Things have been stressful at home with me going in and out of hospital and everyone of the girls being very unwell on and off for the last 2 months. So she missed two classes in a row leaving her with just two classes before the performance. In my opinion they never adequately prepared the students for today’s performance. Wednesdays lesson saw their dance still being changed (even more so when one of the girls called to say she broke her shoulder at school and was out), tickets had only just gone on sale, there were no hair/make up instructions. I had no idea when she needed to be at the theatre. Music was still being organised. It was a total shambles.

It was worse because the studio director insisted on booking a (very expensive) local theatre putting tickets at $26pp for adults and $20pp for children. Meaning we had to pay over $120 just to see her perform. That is on top of the $56 we paid for her “costume” (a basic white dress that she won’t get to keep), the $150 per term for the lessons and her uniform. I don’t mind paying fees for the girls activities but sometimes it just feels like they are constantly putting their hands out and it gets ridiculous. Because of the cost involved she couldn’t afford to pay for the space to also have a dress rehearsal. Because of the relatively small space they had to do two shows so all the parents could see it. So the kids were totally lost.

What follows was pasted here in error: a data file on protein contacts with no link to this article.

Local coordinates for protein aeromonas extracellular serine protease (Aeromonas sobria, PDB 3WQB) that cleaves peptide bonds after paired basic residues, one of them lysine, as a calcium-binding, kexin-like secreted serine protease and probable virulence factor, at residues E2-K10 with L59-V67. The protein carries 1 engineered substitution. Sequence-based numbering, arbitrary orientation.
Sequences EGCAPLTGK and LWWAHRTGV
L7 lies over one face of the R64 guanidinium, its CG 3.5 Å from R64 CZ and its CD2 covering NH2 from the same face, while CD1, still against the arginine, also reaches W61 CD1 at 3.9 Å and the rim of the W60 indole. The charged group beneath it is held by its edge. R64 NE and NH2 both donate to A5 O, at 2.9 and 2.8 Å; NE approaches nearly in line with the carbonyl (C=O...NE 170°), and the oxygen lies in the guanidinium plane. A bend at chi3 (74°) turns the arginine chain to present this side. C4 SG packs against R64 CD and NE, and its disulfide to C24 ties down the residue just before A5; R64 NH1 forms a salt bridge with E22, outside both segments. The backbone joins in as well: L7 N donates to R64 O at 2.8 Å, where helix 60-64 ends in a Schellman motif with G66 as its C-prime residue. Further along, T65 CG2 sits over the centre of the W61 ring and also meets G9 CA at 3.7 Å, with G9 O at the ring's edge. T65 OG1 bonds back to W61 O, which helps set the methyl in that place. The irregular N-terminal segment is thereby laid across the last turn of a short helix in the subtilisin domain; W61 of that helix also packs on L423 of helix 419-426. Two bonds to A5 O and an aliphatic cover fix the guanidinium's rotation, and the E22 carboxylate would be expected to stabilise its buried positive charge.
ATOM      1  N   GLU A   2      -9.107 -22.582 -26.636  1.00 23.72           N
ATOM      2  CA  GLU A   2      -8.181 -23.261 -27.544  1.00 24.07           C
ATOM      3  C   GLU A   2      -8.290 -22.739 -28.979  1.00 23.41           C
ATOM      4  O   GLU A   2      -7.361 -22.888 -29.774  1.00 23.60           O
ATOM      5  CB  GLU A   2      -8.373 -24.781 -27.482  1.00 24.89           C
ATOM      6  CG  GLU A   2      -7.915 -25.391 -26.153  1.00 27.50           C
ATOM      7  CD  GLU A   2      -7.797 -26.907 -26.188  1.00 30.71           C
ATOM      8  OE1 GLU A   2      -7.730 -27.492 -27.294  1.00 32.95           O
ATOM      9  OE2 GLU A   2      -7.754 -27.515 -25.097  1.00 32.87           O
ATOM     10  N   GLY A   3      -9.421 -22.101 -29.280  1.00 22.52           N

Now just to be clear…I have been watching my girls perform at various concerts since my eldest was five. I don’t expect perfection. They are kids. I love to see them enjoying performing. It doesn’t bother me one bit if they “mess it up”. But I do take issue with adults deciding they can push through a mid year concert to make money at the expense of the kids. I am not the only daughter with anxiety issues. It was completely unfair on the kids.